Today in 1881, one of the great athletes of the 20th century was born: Eleonora Sears, a pioneer in more sports than I can list here.

Sears grew up in a wealthy family in Boston, and she moved in the highest social circles all her life.

She would host parties in a gigantic house where people like Judy Garland and the Prince of Wales dropped by and sometimes Cole Porter would play piano.

But Sears was first and foremost an athlete.

She once said, “I began exercising the first time I fell out of my crib.”

And she excelled in dozens of sports: she won numerous tennis titles and the first US women’s squash championship.

She rode show horses and in polo matches.

She raced yachts, played football, she even boxed.

Once she finished a long-distance walk from Boston to Newport, Rhode Island; her chauffeur followed behind in the car, carrying sandwiches in case she got hungry.

Sears was a competitor when many people thought only men’s sports were supposed to be competitive.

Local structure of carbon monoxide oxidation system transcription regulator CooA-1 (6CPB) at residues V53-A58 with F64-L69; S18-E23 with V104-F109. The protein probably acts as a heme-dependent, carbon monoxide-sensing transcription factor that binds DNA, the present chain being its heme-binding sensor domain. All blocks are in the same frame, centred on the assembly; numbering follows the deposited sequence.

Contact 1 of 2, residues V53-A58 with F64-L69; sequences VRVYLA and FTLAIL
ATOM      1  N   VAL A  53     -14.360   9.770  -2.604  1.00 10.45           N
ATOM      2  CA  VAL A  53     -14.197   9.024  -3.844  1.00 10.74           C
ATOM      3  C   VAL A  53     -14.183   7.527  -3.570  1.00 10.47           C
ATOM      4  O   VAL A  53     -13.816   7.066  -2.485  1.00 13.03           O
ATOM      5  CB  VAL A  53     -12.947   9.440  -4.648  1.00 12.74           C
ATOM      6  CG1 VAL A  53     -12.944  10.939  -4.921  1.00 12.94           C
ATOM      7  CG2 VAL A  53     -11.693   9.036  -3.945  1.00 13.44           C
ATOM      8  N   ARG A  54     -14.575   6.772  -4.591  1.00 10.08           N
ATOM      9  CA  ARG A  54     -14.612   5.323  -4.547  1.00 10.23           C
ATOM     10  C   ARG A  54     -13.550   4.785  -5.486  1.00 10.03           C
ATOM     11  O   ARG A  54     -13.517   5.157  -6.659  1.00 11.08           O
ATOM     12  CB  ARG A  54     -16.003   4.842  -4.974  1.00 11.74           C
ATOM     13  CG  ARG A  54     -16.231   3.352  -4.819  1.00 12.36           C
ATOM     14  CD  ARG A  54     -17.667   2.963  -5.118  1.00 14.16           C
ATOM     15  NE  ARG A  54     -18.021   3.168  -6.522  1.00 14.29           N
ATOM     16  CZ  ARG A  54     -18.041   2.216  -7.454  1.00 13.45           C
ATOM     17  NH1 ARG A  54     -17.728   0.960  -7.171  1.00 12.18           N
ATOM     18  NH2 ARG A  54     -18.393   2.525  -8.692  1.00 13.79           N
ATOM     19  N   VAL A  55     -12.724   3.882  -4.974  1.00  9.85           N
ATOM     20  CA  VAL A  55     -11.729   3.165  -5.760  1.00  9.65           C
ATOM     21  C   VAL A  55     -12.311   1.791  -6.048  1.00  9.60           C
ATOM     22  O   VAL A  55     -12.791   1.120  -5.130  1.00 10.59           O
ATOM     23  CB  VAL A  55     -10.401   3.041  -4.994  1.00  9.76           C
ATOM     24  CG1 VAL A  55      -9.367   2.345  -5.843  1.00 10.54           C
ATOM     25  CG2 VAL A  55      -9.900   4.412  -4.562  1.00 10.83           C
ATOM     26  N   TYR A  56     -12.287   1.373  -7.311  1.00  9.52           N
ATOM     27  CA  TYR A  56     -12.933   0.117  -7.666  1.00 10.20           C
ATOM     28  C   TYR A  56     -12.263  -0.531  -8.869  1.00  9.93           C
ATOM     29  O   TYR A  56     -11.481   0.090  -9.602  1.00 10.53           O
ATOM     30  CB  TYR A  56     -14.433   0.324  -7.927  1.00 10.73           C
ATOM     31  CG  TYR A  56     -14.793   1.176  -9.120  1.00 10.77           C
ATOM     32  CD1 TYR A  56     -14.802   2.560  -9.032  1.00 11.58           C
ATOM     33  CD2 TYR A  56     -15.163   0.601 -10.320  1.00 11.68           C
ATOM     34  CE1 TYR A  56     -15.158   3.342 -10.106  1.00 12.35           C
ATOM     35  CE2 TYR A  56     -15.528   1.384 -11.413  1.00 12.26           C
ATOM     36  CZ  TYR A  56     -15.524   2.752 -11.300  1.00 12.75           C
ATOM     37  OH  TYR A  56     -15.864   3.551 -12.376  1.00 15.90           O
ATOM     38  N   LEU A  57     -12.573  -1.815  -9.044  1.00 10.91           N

And she defied plenty of other conventions of her time: she competed wearing slacks instead of skirts or dresses, and she openly had relationships with other women at a time that was frowned upon, to say the least.

Oh, and also, as an auto racer, Sears once got a speeding ticket – and then became the first woman to contest a speeding ticket.


If you love to play board games but you have your own twists on the rules, like getting $500 for landing on Monopoly’s Free Parking square, you may enjoy the website House Rules.

It’s a collection of all of our homegrown variations on classic games.

My favorite is the version of table tennis where nothing is out.

They just keep playing until the ball stops moving or the ball is lost.

A Woman to Know: Eleanora Randolph Sears (A Woman To Know)

Eleonora Sears, Blueblood Bad Girl on the Tennis Courts (New England Historical Society)

House Rules

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Photo: Bain News Service, publisher, Public domain, via Wikimedia Commons